First Person is a series of interviews with the first authors of a selection of papers published in Biology Open, helping early-career researchers promote themselves alongside their papers. Yarira Ortiz-Alvarado is first author on ‘Antibiotics in hives and their effects on honeybee physiology and behavioral development’, published in BiO. Yarira is a Research Associate in the lab of Tugrul Giray at the University of Puerto Rico Department of Biology, San Juan, investigating the mechanisms that regulate behavior and development.
What is your scientific background and the general focus of your lab?
My scientific background is on the areas of molecular ecology, development, behavior and gene expression. Our laboratory studies neural, endocrine, and genetic mechanisms of socially relevant behavior from an evolutionary perspective. Our main study organism is one of the pinnacles of social evolution, the Western honeybee. Both mechanistic and evolutionary studies in the lab benefit from a comparative approach across bee (and wasp) species, subspecies, and castes subject to different ecological and evolutionary pressures.
How would you explain the main findings of your paper to non-scientific family and friends?
You know how when you get sick the doctor may prescribe you an antibiotic? While you are under treatment, you may notice that you might gain some weight or you're feeling tired or maybe even not hungry at all. In some cases the doctor may even tell you to take a probiotic to make sure the good bacteria in your stomach will get back because the antibiotics will eliminate the good and the bad bacteria. Well honeybees also get sick and given antibiotics. And just like you, they experience changes in their weight and how they behave. It is very likely that just as it happens with us humans, the good bacteria in the honeybee gut changes and as a consequence those physical changes we see in honeybees and even in humans are due to changes in the bacteria.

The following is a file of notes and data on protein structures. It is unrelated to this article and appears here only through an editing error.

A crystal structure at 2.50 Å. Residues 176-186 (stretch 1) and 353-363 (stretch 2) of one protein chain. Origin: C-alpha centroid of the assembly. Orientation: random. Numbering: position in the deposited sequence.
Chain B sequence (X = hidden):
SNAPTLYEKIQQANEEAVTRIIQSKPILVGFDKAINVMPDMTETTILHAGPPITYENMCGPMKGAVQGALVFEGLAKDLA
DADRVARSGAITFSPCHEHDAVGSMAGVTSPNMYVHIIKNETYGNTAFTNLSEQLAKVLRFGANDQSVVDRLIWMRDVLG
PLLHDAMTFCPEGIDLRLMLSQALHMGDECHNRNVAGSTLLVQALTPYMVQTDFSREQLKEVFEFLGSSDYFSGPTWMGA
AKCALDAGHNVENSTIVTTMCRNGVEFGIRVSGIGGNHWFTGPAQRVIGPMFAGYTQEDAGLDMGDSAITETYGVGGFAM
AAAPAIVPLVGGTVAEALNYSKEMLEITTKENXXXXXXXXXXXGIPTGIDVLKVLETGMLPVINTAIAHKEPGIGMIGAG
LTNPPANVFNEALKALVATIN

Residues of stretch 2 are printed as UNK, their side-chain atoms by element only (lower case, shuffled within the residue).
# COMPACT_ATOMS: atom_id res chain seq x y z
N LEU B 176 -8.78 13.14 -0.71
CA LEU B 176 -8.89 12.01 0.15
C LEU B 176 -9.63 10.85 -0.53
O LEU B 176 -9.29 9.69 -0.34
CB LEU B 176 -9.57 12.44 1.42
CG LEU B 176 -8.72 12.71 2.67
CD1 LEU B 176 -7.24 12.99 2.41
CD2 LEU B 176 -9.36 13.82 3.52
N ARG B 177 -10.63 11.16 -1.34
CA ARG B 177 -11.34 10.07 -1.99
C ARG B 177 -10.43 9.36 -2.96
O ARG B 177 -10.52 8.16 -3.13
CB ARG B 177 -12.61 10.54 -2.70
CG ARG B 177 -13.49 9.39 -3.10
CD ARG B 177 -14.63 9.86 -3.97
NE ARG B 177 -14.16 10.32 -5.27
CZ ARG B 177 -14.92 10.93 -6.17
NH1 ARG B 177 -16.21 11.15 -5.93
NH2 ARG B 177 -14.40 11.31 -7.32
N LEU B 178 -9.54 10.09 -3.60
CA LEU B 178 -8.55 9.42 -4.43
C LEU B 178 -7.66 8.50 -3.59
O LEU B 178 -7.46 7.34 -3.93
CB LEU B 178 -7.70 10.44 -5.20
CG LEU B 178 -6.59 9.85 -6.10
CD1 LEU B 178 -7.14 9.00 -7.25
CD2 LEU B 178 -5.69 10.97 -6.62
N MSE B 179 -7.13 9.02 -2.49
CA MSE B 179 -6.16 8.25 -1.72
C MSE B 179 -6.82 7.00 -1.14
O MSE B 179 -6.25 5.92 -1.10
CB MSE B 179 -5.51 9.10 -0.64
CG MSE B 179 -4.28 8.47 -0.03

What are the potential implications of these results for your field of research?
The results of this study not only present new insights in the effects of antibiotics on honeybees, but also it may contribute to our understanding of intricate linkage between microbes and development that's important for the host physiology.
What, in your opinion, are some of the greatest achievements in your field and how has this influenced your research?
All the way back during my bachelors' research, I wanted to study behaviors in depth, not only induce different outcomes by for example application of hormones, but to understand ‘where’ those different behaviors were coming from. The main part that I considered the big ‘stepping stone’ was the publication of social insects' genomes from honeybees and fire ants. It allowed us the use of different molecular tools to help answer questions such as ‘what gene is related to X behavior? If we knock it down, can the behavior change?’ which has led us to understand the pieces of the mechanisms that drive development and behavior.
“…the big ‘stepping stone’ was the publication of social insects’ genomes from honeybees and fire ants.”
What's next for you?
My doctorate research focused on the effect of antibiotics in honeybee microbiota, and how these effects can shape an organism's life history. The importance of microbiota is clear, specifically its role in the interaction between the fat body and the brain of an organism, and behavioral development. I'm interested in studying the role of microbiota in social organisms, which has been found to be correlated with the development of sociality in termites and leaf cutter ants. Microbes may play a significant role in the organization and evolution of social insects and my research hopes to advance our understanding of sociality in insects. As of what's next, I'm currently developing a project that focuses on studying the role of microbiota in regulation of biological clocks during honeybee behavioral development.
“I’m interested in studying the role of microbiota in social organisms…”
Yarira Ortiz-Alvarado's contact details: College of Natural Sciences, Department of Biology, University of Puerto Rico, PO Box 23360, San Juan, 00931 Puerto Rico.